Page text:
Back 2 school blues:veterinary tips 4 separation anxiety in pets
Back to school means schedule changes for everyone, including our family pets. Pets may feel the loss of that extra playtime as days get shorter and we return to work and school schedules which require more effective time management to get everything done! Some pets may act out while others have a fear of being left alone.
Have you ever returned home from work to find that "guilty look" on your dog's face or the counter top "rearranged " by your cat? Has your dog chewed the living room into an unrecognizable mess of fabric and stuffing? Do your neighbors complain about the howling or meowling for hours when your car leaves the driveway? When you enter the door, are you greeted by the a wagging tail and a let's play attitude and an hours-old mess on the kitchen floor?
These types of experiences may indicate that your pet is having trouble while you're gone or what's called separation anxiety. As yourpetsvet we will first try to eliminate medical problems before making your pet a "head case"! Bladder infections, gastrointestinal disorders and some neurological conditions including dementia and senility can play a role in these instances. If your pet is healthy, behavioral lessons and steps for relaxation recommended by your pet's animal health care team can help your pet cope with the stress of not being taken everywhere and not having their constant human companion 24:7:365.
And please note, these problems usually get worse with age. The longer an undesirable behavior is ongoing the harder it is to change that behavior. Most studies suggest that is takes at least 21 days for a new desired behavior to replace an old undesirable behavior. Treatment for separation anxiety does NOT include punishment for destruction. We also take steps not to encourage anxiety. Trying to not reinforce anxiety can be difficult especially as we try to calm a visibly upset pet that all is OK: this action actually unintentionally reinforces the improper behavior. Pets are not spiteful, no matter how it looks or what you think. Spite is a human reaction-not a pet emotion.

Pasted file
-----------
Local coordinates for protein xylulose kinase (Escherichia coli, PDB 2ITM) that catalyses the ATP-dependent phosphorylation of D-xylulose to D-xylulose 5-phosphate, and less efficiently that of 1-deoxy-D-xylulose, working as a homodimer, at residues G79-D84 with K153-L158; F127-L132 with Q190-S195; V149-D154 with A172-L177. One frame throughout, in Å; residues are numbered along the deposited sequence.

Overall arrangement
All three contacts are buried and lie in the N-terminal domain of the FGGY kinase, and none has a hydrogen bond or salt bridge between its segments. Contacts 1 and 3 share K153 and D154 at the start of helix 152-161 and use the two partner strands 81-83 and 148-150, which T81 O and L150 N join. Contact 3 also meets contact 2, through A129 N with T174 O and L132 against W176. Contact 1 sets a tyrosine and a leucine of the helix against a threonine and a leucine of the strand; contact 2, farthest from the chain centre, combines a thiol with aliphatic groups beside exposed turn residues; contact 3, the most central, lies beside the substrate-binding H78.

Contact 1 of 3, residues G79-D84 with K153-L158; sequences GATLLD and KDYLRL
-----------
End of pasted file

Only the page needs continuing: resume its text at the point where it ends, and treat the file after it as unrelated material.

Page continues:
So the key to controlling separation anxiety is to train our pets to relax by rewarding them with praise and treats when assuming a relaxed posture. Providing environmental stimulation for cats such as climbing posts, scratching areas, window perches give them something to do in your absence. Food puzzles and automatic feeders can also help in those long hours before you get home to your pets. Also, you can enlist a dog walker or pet sitter to entertain, exercise, and interact with your pet while you're away. Doggie day and play care is another option to vary the routines of your dog to lessen the anxiety: you go to work or school with others, why not let them let them play with others, too?
Try to down play the events leading to your leaving and being left alone. Change the routine, go out another door, put your keys somewhere else, vary your routine and practice; even when you're not actually leaving. Your pets are very aware of your body language: my dog, Buddy (whom I miss very much) was quite aware of which sneakers meant we were going for a walk and which where the ones I wore on my surgery days. My present dog, Mia just wants to go for a walk no matter what shoes I'm wearing! Try to mix up your time and schedules on weekends as well so that the hysteria doesn't escalate when the front door closes on Monday morning. Try, also, to vary the time your pets are left alone. And, yes sometimes we need medications to help control the unwanted pet behaviors and help our pets relax.
Separation anxiety is one of the consequences of our close relationship with our pets. As your veterinarians we can be the partners you need in helping you and your pets deal with this frustrating and stressful condition. We offfer a variety of both traditional and integrative therapies along with environmental enrichment suggestions to help. The end result? A happier pet and a less anxious owner!